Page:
‘When I walk on stage with my white cane, it is a revolutionary act’

Ben Wilson lost his sight in his 20s. Now he is trainee artistic director at Extant, a company bringing non-visual storytelling to the London stage

Portrait, black tee shirt, beard, no glasses, side on, slight smile
Extant's Trainee Artistic Director Ben Wilson. Pic: Extant

“Although acting is my first love, I’ve also got too much of a big mouth to stay quiet,” laughs Ben Wilson, an actor, director, and trainee artistic director of the performing arts company, Extant, and who is also responsible for widening access to the theatre and organising the audio descriptions that are used to help visually impaired audiences.

A performing arts company run by and for those who are visually impaired, Extant is an example of what creative companies can accomplish when not stripped bare of funding. Some of its funding has previously come from Hackney Council, which received £168,870 from ACE under its 2023-26 plan.

Most recently, Extant released an audio drama called Unseen to highlight how visually impaired people are three times more likely to become victims of domestic violence, and how victim services are often inaccessible for the visually impaired.

Extant’s visually impaired cast members, writers, directors, and board members are a priority for the company, but so are its audience members. Extant was established in 1997 and has taken the lead in developing theatre for the visually impaired beyond the traditional audio description headsets that explain to audiences the visual elements of a show.

One way that Extant does this is by incorporating colourful descriptions written by poets or writers to maximise the headset’s ability to create a tangible atmosphere, which Wilson did for A Midsummer Night’s Dream at the Royal Shakespeare Company.

Another method is ditching the headsets and embracing descriptions as a storytelling tool played out loud. Wilson recalls that this method of making the non-visible appear through language had a profound effect on him when Extant performed The Chairs – a play where characters grapple with a dystopian future ravaged by rising sea levels and the imminent breakdown of civilisation.     

The third way, which Wilson has been using for years, is found in the blueprints of the play itself. Adjustments are made to the play’s sound and text to allow audiences to follow the storyline, whether they can see it or not. For example, in Shakespeare’s Romeo and Juliet, Juliet’s line “I will kiss thy lips” indicates her plan to reunite with Romeo in death.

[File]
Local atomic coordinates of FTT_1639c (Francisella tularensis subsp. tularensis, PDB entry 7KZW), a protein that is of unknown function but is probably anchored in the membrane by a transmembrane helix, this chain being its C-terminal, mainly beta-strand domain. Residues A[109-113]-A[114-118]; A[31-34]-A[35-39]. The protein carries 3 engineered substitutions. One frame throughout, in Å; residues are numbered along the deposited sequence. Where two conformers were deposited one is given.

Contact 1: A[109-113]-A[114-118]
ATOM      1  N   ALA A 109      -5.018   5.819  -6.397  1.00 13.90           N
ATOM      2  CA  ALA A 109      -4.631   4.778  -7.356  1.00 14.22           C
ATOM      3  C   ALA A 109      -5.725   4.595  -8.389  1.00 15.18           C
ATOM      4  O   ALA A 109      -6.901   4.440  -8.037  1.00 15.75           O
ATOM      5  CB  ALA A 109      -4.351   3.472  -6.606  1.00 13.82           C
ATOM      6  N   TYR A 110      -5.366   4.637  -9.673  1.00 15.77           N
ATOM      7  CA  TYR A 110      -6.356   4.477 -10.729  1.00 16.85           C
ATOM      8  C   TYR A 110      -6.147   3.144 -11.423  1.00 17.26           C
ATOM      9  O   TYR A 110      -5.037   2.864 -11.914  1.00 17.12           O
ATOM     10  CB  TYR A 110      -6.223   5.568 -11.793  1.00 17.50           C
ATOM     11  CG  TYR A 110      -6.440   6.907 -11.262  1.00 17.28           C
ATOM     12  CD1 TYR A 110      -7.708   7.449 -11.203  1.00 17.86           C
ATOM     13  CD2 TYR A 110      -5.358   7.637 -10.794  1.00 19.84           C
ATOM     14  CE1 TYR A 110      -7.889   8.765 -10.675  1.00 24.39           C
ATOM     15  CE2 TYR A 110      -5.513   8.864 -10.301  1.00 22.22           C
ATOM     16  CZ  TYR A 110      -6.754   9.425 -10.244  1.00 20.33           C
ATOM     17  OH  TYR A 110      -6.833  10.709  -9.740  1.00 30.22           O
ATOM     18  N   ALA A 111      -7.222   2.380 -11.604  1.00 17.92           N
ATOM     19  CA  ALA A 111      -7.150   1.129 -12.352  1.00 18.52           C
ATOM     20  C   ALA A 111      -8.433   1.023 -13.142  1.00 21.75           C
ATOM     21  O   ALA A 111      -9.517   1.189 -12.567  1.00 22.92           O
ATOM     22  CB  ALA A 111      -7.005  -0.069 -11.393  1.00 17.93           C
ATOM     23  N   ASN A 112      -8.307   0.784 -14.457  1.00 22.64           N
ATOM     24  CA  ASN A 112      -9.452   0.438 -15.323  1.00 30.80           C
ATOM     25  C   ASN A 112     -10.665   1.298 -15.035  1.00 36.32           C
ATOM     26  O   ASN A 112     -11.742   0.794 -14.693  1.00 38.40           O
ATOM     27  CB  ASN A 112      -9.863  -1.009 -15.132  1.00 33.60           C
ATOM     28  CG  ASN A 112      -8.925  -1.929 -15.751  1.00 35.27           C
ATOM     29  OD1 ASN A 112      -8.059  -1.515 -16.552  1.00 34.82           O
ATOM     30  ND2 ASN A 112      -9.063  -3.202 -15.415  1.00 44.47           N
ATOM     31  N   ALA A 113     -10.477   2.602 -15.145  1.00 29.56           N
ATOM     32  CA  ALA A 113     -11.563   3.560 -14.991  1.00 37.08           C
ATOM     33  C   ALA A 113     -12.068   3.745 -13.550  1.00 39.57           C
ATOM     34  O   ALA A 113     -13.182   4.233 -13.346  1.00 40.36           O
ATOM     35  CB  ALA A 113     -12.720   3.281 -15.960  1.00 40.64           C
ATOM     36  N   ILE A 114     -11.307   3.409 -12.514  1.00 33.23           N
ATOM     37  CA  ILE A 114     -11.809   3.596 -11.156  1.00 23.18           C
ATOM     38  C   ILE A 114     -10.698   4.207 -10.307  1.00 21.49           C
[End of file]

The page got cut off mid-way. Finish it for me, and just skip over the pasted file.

Wilson, who lost his eyesight in his 20s after battling a series of eye conditions since childhood, hopes that these methods will not only normalise visually impaired representation but also act as a pillar of support for those struggling with their impairment. “I think about the people in the audience who were like me, who don’t know it yet, but are going to go blind in the future,” he says. “If I had grown up in a world where visually impaired people and stories were just normalised and represented in the way that other people’s stories are, then my transition into being blind would have been far easier.” For Wilson, the hardest part about going blind was being treated differently and overcoming the mental hurdles of being disabled. “Society tells us disabled people are worthless,” he says.

Integrated into Extant’s strategy is the belief that representation and overcoming prejudice in theatre is best tackled through the casual inclusion of visually impaired people. “When I walk out on stage and I’ve got my white cane, it’s a revolutionary act because we’re not normally represented in those environments,” says Wilson. “The fact that we’re just existing in a an escapist, joyous piece of entertainment is a brilliant bit of campaigning representation.”

This is partly why Wilson agreed to assist Zoo Co Theatre with creative audio description for its most recent project, Memories of the Marshland, written by Disabled Movement Director Jack Norris.

Of course, none of this would be possible without funding. While the ELL boroughs have faired better than many of their neighbours, it hasn’t been easy to constantly wonder where money will come from next.

The government’s plan to pepper the rest of the UK with arts funding means brutal pruning to London’s budget, the sting of which is felt by theatres throughout the city. Additionally, recent economic turmoil makes those cuts harder to withstand. It’s an age-old story that arts organisations know well. The hard times arrive – a pandemic, a war, a recession – and councils tighten their purse strings, hoping that cultural cuts can spare them.

“I find that really upsetting and short-sighted,” says Wilson. “Every penny that’s invested into the arts comes back tenfold into the economy. By investing in culture, you’re making your cities, towns, villages and streets better places to live. You’re also investing in people and in the well-being of the nation by giving people the opportunity to combat loneliness, to be collaborative and creative and to have these stories that challenge us.”

Extant has certainly helped numerous visually impaired people find a community, whether they are artists or audiences, and nurture their creative side. “[Visually impaired people] can be isolated, we can be cut off, we can be trapped away and not able to dive into the world as freely as other people are, and so it’s amazing to be able to work in an industry that brings people together,” says Wilson.

“I would dread to think what this country would be like if there weren’t any theatres. It would just be such an empty, soulless place.”

Read the rest of ‘The show must go on’, ELL’s three-day series on local theatre, here.

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